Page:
After our mistreatment, the two new 6V batteries had only the same poor capacity as the two old batteries and it became obvious that we needed to replace them again. Which we did a few weeks later – but the story doesn’t end there.
The newest batteries
As we hooked up (correctly!!!) the replacement 6V batteries, the solar charge controller displayed their voltage as 11.8V. How could that be when they had had 12.4V the day before at the store? An unpalatable realization dawned on us: the solar charge controller was shot. We checked the batteries with two other volt meters and found our suspicion confirmed.
The new solar charge controller
This was in September and the time to quickly replace things was running out, unless we wanted to do extra town trips. But since I now had the expediter and one last delivery of goods scheduled for mid-October, I simply had a new solar charge controller sent to them and asked to please put it on the plane. The only problem for the meantime was that because of the malfunctioning charge controller, not much charge came to the batteries from the solar panel and we never knew exactly how full the batteries were (our two other volt meters gave only a ballpark measure). For batteries to last, it’s important to not draw them down too low, to fully charge but not overcharge them. Charging them with the generator was a guessing game until…
…until our 1,000W Yamaha generator which had been acting up occasionally broke down completely. It still ran but produced no power. It was late September by now and though we felt sick at the thought of yet another large expense, it was extremely lucky that the generator died when it did. I fired off another email to my expediter to please pick up a new generator – we now went with the 2,000W Honda, a model that has an excellent reputation for reliability and longevity among off-gridders.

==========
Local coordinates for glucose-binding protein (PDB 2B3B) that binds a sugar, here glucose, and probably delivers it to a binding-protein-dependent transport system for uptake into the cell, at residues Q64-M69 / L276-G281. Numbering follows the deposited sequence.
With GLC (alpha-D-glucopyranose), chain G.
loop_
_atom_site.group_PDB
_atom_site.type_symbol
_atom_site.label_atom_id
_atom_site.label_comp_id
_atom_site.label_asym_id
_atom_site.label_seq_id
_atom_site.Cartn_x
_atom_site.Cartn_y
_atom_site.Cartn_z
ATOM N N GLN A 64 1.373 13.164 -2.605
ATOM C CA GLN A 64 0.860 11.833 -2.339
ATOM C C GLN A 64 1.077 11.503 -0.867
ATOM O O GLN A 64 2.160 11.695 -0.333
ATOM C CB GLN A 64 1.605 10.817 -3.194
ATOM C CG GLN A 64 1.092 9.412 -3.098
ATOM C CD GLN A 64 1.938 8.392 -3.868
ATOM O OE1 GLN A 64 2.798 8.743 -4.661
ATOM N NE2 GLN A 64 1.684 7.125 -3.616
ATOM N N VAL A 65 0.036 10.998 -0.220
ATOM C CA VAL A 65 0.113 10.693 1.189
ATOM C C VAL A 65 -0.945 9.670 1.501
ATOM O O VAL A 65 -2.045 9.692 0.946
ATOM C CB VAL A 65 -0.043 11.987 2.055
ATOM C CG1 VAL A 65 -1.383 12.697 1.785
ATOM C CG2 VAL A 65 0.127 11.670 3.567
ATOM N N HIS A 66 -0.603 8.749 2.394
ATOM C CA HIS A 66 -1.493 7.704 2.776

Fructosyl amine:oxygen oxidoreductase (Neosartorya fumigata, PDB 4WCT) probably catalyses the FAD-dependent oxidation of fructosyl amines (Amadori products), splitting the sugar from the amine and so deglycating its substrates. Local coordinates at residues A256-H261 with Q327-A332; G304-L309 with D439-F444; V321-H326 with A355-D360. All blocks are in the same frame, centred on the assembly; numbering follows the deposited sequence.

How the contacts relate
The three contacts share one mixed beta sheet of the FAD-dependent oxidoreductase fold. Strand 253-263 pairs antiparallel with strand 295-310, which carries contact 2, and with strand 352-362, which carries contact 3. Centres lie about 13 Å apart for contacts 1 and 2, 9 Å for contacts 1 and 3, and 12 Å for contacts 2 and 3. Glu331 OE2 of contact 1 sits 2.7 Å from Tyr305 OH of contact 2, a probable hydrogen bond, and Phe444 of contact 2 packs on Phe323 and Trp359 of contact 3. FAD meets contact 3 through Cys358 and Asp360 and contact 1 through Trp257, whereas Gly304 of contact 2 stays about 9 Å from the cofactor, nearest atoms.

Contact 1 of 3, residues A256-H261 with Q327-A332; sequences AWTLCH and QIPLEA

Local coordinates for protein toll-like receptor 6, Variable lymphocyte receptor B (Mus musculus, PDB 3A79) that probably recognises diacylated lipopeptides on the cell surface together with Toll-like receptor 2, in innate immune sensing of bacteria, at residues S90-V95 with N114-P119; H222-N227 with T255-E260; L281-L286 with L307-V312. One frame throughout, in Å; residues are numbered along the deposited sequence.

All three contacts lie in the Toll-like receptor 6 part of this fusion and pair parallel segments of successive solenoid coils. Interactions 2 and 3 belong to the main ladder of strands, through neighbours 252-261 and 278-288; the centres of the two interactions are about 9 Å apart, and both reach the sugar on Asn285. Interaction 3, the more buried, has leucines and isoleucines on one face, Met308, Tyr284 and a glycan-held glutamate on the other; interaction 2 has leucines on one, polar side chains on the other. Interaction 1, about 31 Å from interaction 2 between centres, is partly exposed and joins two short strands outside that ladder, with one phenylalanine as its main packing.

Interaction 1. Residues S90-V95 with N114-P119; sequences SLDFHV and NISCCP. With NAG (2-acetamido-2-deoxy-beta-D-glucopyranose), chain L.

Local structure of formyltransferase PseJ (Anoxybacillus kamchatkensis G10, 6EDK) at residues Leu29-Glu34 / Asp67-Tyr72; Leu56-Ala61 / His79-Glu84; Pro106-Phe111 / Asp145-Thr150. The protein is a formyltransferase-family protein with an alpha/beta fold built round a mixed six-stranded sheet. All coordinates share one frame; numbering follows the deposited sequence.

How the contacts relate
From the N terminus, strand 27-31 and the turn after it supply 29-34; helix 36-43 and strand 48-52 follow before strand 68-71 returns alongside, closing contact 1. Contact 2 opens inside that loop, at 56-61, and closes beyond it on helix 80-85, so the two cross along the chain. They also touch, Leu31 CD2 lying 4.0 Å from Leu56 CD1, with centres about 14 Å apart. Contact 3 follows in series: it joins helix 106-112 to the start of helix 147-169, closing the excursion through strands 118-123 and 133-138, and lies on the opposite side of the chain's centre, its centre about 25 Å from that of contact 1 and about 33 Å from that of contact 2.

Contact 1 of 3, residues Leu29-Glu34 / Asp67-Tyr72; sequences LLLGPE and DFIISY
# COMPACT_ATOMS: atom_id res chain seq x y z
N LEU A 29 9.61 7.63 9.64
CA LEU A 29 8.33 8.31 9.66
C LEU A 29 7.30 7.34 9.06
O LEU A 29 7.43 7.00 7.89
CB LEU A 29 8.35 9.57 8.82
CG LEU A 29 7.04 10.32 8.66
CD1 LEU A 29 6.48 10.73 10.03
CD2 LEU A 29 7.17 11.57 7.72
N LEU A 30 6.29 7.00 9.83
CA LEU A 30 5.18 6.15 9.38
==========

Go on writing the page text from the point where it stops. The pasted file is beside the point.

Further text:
Oh yeah, and since the malfunctioning solar charge controller kicked off this sequence of events, we’ve also realized now that our old batteries didn’t need replacing yet. We’re using them to power our three LED lights now and want to set them up as extras next summer, so we can switch the charge from the solar panel between the two sets of batteries when one set is fully charged.
All this expense and trouble to run a satellite internet modem, laptop and three LEDs!
And here ends my tale of off-gridding woe. Lessons learned:
– Double-check on how to hook up batteries before doing so, and not after the fact
– Invest in a second volt meter that shows the exact voltage
– Always look on the bright side of life!
For those of you interested in off-gridding or proper battery maintenance – I’ve found this webpage to be one of the most straight-forward and easiest to understand.